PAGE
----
A hair-rigged combination of a sinking boilie and a buoyant pop-up boilie is known as a ‘snowman’, and is a great way fooling big, wary carp. The hair is threaded on to the sinking boilie first, followed by the pop-up, so that the hookbait wafts up off the bottom.
It’s a great bait to use on silty lakes, and don’t forget to experiment with colours too!
Hair-rig your worms
In recent years, top match anglers such as Steve Ringer have taken to hair-rigging worms when feeder fishing for bream.
They have done this not so much because of the extra hooking potential of a hair-rigged bait (although this helps, of course) but more to avoid the possibility of active worms working their way over the point of the hook.
The hair is threaded through two pieces of worm and secured in place by a bait stop – or a small section of rubber band. Simple!
Don't forget to fake it
Imitation baits lend themselves very well to hair-rigging. Designed to avoid the unwanted attentions of small fish, these plastic baits won’t be nibbled to oblivion, meaning you’ll only catch the bigger fish in the swim.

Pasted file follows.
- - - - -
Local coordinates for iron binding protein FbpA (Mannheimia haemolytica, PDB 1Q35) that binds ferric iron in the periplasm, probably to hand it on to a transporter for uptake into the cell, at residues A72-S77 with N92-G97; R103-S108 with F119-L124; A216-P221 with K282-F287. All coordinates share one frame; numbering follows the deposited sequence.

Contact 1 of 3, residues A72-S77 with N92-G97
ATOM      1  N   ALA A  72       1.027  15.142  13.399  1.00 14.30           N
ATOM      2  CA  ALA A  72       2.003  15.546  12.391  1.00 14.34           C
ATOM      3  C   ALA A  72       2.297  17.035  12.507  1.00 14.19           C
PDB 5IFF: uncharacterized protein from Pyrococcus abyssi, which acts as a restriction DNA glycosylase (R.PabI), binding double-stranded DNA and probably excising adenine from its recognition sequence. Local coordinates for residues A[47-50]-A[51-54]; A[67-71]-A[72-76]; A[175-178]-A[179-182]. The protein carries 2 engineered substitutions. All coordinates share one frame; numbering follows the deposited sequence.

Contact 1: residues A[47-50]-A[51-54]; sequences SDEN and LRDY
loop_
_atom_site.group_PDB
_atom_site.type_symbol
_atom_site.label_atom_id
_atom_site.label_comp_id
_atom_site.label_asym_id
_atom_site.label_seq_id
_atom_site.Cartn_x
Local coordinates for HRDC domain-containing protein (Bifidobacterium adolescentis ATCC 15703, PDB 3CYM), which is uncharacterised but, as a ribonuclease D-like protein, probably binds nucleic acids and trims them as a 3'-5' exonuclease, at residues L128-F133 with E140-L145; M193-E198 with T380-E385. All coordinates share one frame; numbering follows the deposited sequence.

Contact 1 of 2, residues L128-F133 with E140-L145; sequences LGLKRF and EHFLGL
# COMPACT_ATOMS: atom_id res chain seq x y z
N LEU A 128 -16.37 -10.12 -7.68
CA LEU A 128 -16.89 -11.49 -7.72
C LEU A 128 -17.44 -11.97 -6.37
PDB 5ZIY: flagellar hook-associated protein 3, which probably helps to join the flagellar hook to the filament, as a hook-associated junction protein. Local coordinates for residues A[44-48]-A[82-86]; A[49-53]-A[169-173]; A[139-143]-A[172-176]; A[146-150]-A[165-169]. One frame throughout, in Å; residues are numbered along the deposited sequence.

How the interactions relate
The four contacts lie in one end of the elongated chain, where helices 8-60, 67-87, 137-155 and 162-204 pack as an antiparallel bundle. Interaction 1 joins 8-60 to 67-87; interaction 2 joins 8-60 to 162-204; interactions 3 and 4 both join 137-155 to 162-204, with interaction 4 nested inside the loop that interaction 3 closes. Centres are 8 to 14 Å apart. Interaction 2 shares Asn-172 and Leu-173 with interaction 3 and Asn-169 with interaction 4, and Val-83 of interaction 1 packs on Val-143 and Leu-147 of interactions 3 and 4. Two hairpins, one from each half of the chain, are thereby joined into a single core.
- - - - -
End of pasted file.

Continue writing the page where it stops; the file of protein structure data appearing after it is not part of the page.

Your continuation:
Imitation baits come in many types, colours and flavours and they can also be buoyant, so you can create a hair-rigged bait that sits off the lakebed if you are fishing over silt.
Go for an alternative
The sky’s the limit when it comes to hair-rigging baits, and the choice is limited only by your imagination.
For example, try hair-rigging a mussel for tench, a string of casters for a big roach, or even several dead maggots secured in a band.
The secret to pellet waggler success lies in the feeding. As a guide I like to kick off feeding on a little-and-often basis, say 4-6 pellets virtually constantly.
The constant noise of the pellets landing on the surface helps to pull fish into the swim. Carp on most commercials are totally tuned into the noise of bait hitting the water, and feeding the way I recommend takes advantage of this fact.
Of course, if I start to get a good response to this initial feeding I will look to increase the amount of pellets to try and pull even more fish into the swim.
Big Float, Little Float
For the pellet waggler I often set one rod up with a big float and heavy mainline and another with a small float and light mainline.
Early in a session carp tend to be easier to catch, so a big float and heavy mainline are perfect. Once a few carp have been caught, a little more refinement is required. Now a light float comes into its own.